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Categories: Alaska News

Alaska News Nightly: April 25, 2014

APRN Alaska News - Fri, 2014-04-25 17:00

Individual news stories are posted on the APRN news page. You can subscribe to APRN’s newsfeeds via emailpodcast and RSS. Follow us on Facebook at alaskapublic.org and on Twitter @aprn.

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Jury Convicts Alaska Man In Coast Guard Killings

The Associated Press

A federal jury in Alaska has convicted a man of murder in the shooting deaths of two of his co-workers at a Coast Guard communications station on Kodiak Island.

The jury returned its verdict on Friday in the case of 62-year-old James Wells. He was charged with killing Coast Guardsmen Petty Officer 1st Class James Hopkins and retired Chief Petty Officer Richard Belisle in April 2012.

Prosecutors had alleged Wells, a civilian, was unhappy that his position was increasingly irrelevant on the job because of the advancement of the victims.

The jury convicted Wells of six felony charges: two counts each of first-degree murder, murder of a U.S. officer and use of a firearm in a violent crime.

Federal prosecutors said earlier they would not seek the death penalty if he was convicted.

Court Rules In Favor Of Same-Sex Couples In Property Tax Case

Ellen Lockyer, KSKA – Anchorage

State Supreme Court on Friday justices decided in favor of two same sex couples in a property tax case that could have wider implications for the state.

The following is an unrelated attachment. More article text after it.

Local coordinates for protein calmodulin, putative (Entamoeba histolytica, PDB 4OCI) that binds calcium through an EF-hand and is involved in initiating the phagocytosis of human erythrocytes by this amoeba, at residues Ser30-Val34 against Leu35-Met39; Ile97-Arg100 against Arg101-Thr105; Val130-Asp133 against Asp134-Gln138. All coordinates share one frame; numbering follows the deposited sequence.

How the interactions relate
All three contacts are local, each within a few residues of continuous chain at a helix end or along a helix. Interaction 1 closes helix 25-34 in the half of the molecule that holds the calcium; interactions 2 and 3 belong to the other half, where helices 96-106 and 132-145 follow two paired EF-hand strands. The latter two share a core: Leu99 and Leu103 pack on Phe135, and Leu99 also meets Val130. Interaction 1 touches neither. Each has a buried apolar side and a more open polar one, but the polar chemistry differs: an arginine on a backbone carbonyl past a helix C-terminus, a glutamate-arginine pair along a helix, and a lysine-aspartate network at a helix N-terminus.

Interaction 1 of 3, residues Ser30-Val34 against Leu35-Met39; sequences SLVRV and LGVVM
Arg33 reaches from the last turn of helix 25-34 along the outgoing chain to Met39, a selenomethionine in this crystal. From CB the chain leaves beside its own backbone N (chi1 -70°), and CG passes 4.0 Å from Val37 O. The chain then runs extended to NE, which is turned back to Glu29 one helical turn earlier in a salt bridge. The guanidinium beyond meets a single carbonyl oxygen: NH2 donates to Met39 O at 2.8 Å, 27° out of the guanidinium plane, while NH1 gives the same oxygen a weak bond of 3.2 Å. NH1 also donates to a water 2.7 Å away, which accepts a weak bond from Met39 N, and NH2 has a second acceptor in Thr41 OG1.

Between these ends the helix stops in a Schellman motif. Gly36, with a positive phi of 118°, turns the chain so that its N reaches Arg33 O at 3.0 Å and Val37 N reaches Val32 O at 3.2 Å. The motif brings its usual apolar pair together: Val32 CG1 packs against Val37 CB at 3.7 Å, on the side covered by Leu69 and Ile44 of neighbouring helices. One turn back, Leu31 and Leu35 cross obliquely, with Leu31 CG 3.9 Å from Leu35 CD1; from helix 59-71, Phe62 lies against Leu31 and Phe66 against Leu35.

Surprise Inspection Finds High Radiation Levels At Acuren Facility

Aaron Selbig, KBBI – Homer

A testing and inspection company with facilities in Kenai is in trouble with the federal Nuclear Regulatory Commission. A surprise inspection of Acuren’s facility earlier this month revealed high levels of radiation outside the building.

Alaska Legislature Gavels Out

Alexandra Gutierrez, APRN – Juneau

Friday, the Alaska State Legislature gaveled out, five days after they were supposed to. It’s the end to a grueling session that involved legislation on education and a major gasline project,

Three To Try Out For Juneau Symphony Conductor

Rosemarie Alexander, KTOO – Juneau

Three different conductors will direct the Juneau Symphony next season. They hope to replace Kyle Wylie Pickett, who will lead the Topeka, Kansas Symphony, and the Springfield, Missouri Symphony Orchestra, after 14 years in the capital city.

AK: Cats

Shady Grove Oliver, KSTK – Wrangell

Ten years ago, Wrangell was crawling with feral cats. They roamed the streets, getting into trash and nesting in condemned buildings. Now, it’s hard to even find a cat downtown. That dramatic turnaround is due to the hard work of one woman who noticed the problem and decided to fix it. Dolores Klinke runs the St. Frances Animal Rescue, a non-profit that has saved hundreds of strays.

300 Villages: St. Michael

This week, we’re heading to St. Michael, a  primarily Yup’ik community of almost 450 people near Nome in western Alaska.

Bobbi Ann Andrews is the mayor of St. Michael.

Categories: Alaska News

Seward’s Icebox

APRN Alaska News - Fri, 2014-04-25 12:00

What was William Seward thinking when he pushed the purchase of Alaska from Russia? What would most surprise him if he could see Alaska now? Seward’s Day is a state holiday; a town and a highway are named after him; but who was he? Two historians will help us understand why we’re not part of Russia, on the next Talk of Alaska.

HOST: Steve HeimelAlaska Public Radio Network